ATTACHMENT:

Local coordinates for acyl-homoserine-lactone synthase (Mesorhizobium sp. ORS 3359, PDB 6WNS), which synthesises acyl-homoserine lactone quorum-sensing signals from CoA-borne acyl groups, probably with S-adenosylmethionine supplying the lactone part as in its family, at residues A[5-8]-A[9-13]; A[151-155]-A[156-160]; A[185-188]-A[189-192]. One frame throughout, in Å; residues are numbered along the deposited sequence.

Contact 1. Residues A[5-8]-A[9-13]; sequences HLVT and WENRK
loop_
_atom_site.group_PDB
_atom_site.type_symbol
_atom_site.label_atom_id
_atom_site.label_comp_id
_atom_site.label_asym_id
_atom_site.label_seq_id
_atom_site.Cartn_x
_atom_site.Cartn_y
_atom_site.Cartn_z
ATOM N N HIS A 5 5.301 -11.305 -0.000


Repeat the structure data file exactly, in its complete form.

Local coordinates for acyl-homoserine-lactone synthase (Mesorhizobium sp. ORS 3359, PDB 6WNS), which synthesises acyl-homoserine lactone quorum-sensing signals from CoA-borne acyl groups, probably with S-adenosylmethionine supplying the lactone part as in its family, at residues A[5-8]-A[9-13]; A[151-155]-A[156-160]; A[185-188]-A[189-192]. One frame throughout, in Å; residues are numbered along the deposited sequence.

Contact 1. Residues A[5-8]-A[9-13]; sequences HLVT and WENRK
loop_
_atom_site.group_PDB
_atom_site.type_symbol
_atom_site.label_atom_id
_atom_site.label_comp_id
_atom_site.label_asym_id
_atom_site.label_seq_id
_atom_site.Cartn_x
_atom_site.Cartn_y
_atom_site.Cartn_z
ATOM N N HIS A 5 5.301 -11.305 -0.000